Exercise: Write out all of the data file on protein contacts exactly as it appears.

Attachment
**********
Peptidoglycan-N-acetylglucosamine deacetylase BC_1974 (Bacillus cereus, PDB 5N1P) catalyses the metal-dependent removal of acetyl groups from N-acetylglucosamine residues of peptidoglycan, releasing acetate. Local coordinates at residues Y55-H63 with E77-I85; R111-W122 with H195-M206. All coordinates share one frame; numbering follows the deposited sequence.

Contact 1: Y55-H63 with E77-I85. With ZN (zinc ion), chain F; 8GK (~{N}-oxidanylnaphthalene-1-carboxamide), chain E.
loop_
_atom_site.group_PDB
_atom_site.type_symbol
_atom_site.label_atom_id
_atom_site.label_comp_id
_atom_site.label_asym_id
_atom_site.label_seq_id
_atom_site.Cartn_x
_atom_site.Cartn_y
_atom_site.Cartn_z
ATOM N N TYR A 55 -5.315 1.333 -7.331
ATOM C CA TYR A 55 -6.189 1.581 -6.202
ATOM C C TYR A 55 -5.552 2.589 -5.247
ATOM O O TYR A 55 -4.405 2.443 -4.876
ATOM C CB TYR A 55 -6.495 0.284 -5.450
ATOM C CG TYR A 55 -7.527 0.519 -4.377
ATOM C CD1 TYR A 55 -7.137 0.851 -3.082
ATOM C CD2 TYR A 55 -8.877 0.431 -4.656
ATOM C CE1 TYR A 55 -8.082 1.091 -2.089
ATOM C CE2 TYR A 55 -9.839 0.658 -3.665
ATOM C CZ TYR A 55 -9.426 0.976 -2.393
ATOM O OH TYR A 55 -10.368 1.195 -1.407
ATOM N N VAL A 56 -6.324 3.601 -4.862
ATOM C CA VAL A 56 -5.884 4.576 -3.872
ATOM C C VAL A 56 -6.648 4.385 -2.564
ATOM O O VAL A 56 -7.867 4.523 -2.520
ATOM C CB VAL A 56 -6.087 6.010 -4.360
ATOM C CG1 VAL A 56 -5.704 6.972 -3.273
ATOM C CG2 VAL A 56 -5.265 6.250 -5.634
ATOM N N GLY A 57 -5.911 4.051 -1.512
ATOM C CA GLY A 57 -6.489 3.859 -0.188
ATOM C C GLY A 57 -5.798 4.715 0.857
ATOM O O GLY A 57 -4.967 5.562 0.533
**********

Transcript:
Peptidoglycan-N-acetylglucosamine deacetylase BC_1974 (Bacillus cereus, PDB 5N1P) catalyses the metal-dependent removal of acetyl groups from N-acetylglucosamine residues of peptidoglycan, releasing acetate. Local coordinates at residues Y55-H63 with E77-I85; R111-W122 with H195-M206. All coordinates share one frame; numbering follows the deposited sequence.

Contact 1: Y55-H63 with E77-I85. With ZN (zinc ion), chain F; 8GK (~{N}-oxidanylnaphthalene-1-carboxamide), chain E.
loop_
_atom_site.group_PDB
_atom_site.type_symbol
_atom_site.label_atom_id
_atom_site.label_comp_id
_atom_site.label_asym_id
_atom_site.label_seq_id
_atom_site.Cartn_x
_atom_site.Cartn_y
_atom_site.Cartn_z
ATOM N N TYR A 55 -5.315 1.333 -7.331
ATOM C CA TYR A 55 -6.189 1.581 -6.202
ATOM C C TYR A 55 -5.552 2.589 -5.247
ATOM O O TYR A 55 -4.405 2.443 -4.876
ATOM C CB TYR A 55 -6.495 0.284 -5.450
ATOM C CG TYR A 55 -7.527 0.519 -4.377
ATOM C CD1 TYR A 55 -7.137 0.851 -3.082
ATOM C CD2 TYR A 55 -8.877 0.431 -4.656
ATOM C CE1 TYR A 55 -8.082 1.091 -2.089
ATOM C CE2 TYR A 55 -9.839 0.658 -3.665
ATOM C CZ TYR A 55 -9.426 0.976 -2.393
ATOM O OH TYR A 55 -10.368 1.195 -1.407
ATOM N N VAL A 56 -6.324 3.601 -4.862
ATOM C CA VAL A 56 -5.884 4.576 -3.872
ATOM C C VAL A 56 -6.648 4.385 -2.564
ATOM O O VAL A 56 -7.867 4.523 -2.520
ATOM C CB VAL A 56 -6.087 6.010 -4.360
ATOM C CG1 VAL A 56 -5.704 6.972 -3.273
ATOM C CG2 VAL A 56 -5.265 6.250 -5.634
ATOM N N GLY A 57 -5.911 4.051 -1.512
ATOM C CA GLY A 57 -6.489 3.859 -0.188
ATOM C C GLY A 57 -5.798 4.715 0.857
ATOM O O GLY A 57 -4.967 5.562 0.533